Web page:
Romeo and Juliet's star-crossed lovers have provided plenty of fodder for filmmakers over the years, from faithful adaptations to re-imaginings like Westside Story and the MTV-styled Romeo + Juliet. But never has the story been reinterpreted for CGI-rendered garden gnomes. Enter Gnomeo and Juliet, an unabashedly goofy animated adventure that nudges and winks its way haphazardly through the Bard's tale, taking more than a few good-natured liberties as needed.

The action takes place, naturally, on Verona Street, where a certain Miss Montague (voiced by Julie Walters) lives in hostility next to an equally acrimonious Mr. Capulet (Richard Wilson). But never mind the humans. Miss Montague's extensive garden is inhabited and maintained by blue gnomes, while a community of red gnomes nurtures the Capulet yard. When no one is looking, the gnomes come to industrious life, busying themselves with extensive (and inventive) lawn maintenance, mower races, various family and romantic relationships, and, of course, despising their rivals.

Gnomeo (James McAvoy) and Juliet (Emily Blunt)

Gnomeo (James McAvoy) and Juliet (Emily Blunt)

The Blues hate the Reds, and the Reds hate the Blues, and so (it seems) it shall ever be, until Gnomeo (James McAvoy), son of Lady Bluebury (Maggie Smith), meets and falls in love instantly with Juliet (Emily Blunt), daughter of Lord Redbrick (Michael Caine). From there, things get more complicated, and loonier, by the second.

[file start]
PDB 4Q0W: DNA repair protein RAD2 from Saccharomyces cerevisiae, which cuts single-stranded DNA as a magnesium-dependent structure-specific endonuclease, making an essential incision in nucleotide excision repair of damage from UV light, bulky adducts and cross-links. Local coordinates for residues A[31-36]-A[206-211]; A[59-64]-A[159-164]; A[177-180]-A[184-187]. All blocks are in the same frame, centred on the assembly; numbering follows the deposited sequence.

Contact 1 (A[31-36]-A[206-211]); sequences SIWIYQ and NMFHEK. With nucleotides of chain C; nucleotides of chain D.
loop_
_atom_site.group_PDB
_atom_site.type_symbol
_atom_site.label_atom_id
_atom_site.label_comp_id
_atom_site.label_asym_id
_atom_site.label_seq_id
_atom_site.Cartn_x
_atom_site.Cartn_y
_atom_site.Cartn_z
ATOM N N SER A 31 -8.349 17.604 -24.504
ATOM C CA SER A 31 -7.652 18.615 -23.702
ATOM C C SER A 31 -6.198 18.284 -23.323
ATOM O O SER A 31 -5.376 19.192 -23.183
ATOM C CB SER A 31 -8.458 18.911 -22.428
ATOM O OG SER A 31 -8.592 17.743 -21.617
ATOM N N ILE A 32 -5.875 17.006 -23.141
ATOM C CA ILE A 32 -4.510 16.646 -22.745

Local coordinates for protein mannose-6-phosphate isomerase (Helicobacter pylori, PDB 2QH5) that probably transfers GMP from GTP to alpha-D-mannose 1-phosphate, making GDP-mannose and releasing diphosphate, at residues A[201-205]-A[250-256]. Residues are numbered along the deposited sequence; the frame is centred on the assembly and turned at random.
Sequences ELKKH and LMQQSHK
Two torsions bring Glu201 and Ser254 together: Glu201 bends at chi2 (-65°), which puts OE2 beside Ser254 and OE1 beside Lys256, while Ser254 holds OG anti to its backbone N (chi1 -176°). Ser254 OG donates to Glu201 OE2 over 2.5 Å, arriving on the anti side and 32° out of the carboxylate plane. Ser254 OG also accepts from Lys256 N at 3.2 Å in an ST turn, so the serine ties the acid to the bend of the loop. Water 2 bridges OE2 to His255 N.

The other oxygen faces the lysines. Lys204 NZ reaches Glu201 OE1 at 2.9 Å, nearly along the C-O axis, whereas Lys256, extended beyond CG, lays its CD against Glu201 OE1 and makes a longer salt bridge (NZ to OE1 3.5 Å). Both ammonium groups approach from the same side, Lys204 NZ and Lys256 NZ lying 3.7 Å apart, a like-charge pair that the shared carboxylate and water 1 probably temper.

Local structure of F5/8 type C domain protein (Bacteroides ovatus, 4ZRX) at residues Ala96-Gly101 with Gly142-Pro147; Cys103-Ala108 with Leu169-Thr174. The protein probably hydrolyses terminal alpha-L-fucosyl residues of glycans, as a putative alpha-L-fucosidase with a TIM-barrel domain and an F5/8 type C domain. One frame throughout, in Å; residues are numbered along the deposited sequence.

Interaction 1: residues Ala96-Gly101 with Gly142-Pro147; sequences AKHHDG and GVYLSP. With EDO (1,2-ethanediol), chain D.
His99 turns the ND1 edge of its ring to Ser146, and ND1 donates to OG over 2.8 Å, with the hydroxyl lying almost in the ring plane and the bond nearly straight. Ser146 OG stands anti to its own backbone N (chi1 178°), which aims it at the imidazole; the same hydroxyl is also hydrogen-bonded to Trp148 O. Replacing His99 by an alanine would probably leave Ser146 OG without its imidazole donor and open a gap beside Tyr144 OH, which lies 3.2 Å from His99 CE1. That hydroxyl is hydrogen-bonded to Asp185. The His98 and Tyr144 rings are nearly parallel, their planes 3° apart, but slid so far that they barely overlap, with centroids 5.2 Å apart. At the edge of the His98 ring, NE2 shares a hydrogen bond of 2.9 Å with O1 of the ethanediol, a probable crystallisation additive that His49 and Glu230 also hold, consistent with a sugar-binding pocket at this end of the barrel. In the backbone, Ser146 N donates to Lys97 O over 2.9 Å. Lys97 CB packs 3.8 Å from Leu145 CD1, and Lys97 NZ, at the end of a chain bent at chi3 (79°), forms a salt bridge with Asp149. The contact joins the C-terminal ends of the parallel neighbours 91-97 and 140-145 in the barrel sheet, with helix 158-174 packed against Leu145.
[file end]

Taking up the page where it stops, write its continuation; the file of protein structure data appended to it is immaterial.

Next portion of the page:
Gnomeo and Juliet has plenty of fun with its Shakespearian roots, indulging in an endless stream of shameless puns (Miss Montague lives in 2B, while Mr. Capulet makes sure to note that his home is NOT 2B) and even allowing Gnomeo to argue plot points with an animated statue of the Bard himself (voiced splendidly by Patrick Stewart). But the filmmakers don't lose site of their target demographic; familiarity with the original story is a bonus for adults but not essential for the film's younger audiences.

Lord Redbrick (Michael Caine)

Lord Redbrick (Michael Caine)

My own kids were attuned to more recent inspirations and influences, noting similarities to Toy Story, certain Veggie Tales installments, and Shrek. The comparisons are warranted. The genius of the "animate objects who have to pretend they are inanimate when humans are looking" is definitely Toy Story turf, but it's used to particularly fun effect in Gnomeo and Juliet, especially when the gnomes must pause in the midst of an epic battle to strike imbecilic garden poses in the presence of a passerby.